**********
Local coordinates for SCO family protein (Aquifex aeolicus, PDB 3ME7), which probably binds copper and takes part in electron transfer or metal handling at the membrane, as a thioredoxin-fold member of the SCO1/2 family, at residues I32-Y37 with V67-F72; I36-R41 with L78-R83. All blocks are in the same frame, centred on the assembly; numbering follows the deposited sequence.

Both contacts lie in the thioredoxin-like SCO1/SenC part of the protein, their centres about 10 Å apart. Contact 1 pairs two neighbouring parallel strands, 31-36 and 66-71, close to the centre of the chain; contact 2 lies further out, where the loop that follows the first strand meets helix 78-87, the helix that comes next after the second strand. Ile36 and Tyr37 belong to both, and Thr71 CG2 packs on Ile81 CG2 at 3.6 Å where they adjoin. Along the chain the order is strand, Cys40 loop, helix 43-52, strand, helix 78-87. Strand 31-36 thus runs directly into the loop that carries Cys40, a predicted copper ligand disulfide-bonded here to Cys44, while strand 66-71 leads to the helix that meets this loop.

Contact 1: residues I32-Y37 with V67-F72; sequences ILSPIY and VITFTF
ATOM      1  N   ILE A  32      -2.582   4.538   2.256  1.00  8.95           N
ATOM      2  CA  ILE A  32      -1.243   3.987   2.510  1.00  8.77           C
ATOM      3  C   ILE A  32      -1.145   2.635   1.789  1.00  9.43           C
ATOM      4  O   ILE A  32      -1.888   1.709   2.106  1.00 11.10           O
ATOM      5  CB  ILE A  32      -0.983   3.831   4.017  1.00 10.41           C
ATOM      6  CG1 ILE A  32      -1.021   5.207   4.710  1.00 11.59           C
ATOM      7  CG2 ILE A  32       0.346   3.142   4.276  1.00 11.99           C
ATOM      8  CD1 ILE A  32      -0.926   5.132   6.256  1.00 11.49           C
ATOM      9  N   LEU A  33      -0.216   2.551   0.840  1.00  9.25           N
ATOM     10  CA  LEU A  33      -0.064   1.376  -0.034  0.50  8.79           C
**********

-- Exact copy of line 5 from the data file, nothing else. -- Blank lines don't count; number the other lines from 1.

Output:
ATOM      2  CA  ILE A  32      -1.243   3.987   2.510  1.00  8.77           C